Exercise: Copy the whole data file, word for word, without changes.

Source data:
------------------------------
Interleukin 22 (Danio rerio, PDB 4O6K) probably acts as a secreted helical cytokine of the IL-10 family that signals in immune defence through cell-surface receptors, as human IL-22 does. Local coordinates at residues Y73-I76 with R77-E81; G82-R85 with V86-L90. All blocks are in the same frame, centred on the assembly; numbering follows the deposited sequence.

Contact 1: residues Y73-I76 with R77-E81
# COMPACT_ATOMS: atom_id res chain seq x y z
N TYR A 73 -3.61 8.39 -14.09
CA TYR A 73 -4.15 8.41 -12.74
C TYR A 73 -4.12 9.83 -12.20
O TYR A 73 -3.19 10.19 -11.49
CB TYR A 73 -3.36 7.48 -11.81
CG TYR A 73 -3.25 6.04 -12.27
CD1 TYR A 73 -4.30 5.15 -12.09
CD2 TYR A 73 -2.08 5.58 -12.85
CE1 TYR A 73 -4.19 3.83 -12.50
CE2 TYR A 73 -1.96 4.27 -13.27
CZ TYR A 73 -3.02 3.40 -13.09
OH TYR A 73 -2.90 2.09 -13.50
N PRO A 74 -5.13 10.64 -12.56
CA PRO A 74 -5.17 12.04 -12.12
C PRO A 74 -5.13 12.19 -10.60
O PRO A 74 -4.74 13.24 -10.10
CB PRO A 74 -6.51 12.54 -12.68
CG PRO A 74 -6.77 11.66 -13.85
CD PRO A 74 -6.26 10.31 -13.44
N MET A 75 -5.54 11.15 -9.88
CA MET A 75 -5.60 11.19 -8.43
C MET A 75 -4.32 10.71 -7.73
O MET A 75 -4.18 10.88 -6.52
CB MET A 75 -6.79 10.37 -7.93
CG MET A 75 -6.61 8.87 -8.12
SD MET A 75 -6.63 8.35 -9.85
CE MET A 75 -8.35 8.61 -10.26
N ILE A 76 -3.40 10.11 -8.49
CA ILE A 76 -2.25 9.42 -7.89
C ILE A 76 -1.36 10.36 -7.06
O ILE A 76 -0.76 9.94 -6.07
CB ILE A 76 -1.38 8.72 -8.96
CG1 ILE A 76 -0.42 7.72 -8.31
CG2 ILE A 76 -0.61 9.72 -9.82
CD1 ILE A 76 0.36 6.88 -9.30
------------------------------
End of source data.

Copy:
Interleukin 22 (Danio rerio, PDB 4O6K) probably acts as a secreted helical cytokine of the IL-10 family that signals in immune defence through cell-surface receptors, as human IL-22 does. Local coordinates at residues Y73-I76 with R77-E81; G82-R85 with V86-L90. All blocks are in the same frame, centred on the assembly; numbering follows the deposited sequence.

Contact 1: residues Y73-I76 with R77-E81
# COMPACT_ATOMS: atom_id res chain seq x y z
N TYR A 73 -3.61 8.39 -14.09
CA TYR A 73 -4.15 8.41 -12.74
C TYR A 73 -4.12 9.83 -12.20
O TYR A 73 -3.19 10.19 -11.49
CB TYR A 73 -3.36 7.48 -11.81
CG TYR A 73 -3.25 6.04 -12.27
CD1 TYR A 73 -4.30 5.15 -12.09
CD2 TYR A 73 -2.08 5.58 -12.85
CE1 TYR A 73 -4.19 3.83 -12.50
CE2 TYR A 73 -1.96 4.27 -13.27
CZ TYR A 73 -3.02 3.40 -13.09
OH TYR A 73 -2.90 2.09 -13.50
N PRO A 74 -5.13 10.64 -12.56
CA PRO A 74 -5.17 12.04 -12.12
C PRO A 74 -5.13 12.19 -10.60
O PRO A 74 -4.74 13.24 -10.10
CB PRO A 74 -6.51 12.54 -12.68
CG PRO A 74 -6.77 11.66 -13.85
CD PRO A 74 -6.26 10.31 -13.44
N MET A 75 -5.54 11.15 -9.88
CA MET A 75 -5.60 11.19 -8.43
C MET A 75 -4.32 10.71 -7.73
O MET A 75 -4.18 10.88 -6.52
CB MET A 75 -6.79 10.37 -7.93
CG MET A 75 -6.61 8.87 -8.12
SD MET A 75 -6.63 8.35 -9.85
CE MET A 75 -8.35 8.61 -10.26
N ILE A 76 -3.40 10.11 -8.49
CA ILE A 76 -2.25 9.42 -7.89
C ILE A 76 -1.36 10.36 -7.06
O ILE A 76 -0.76 9.94 -6.07
CB ILE A 76 -1.38 8.72 -8.96
CG1 ILE A 76 -0.42 7.72 -8.31
CG2 ILE A 76 -0.61 9.72 -9.82
CD1 ILE A 76 0.36 6.88 -9.30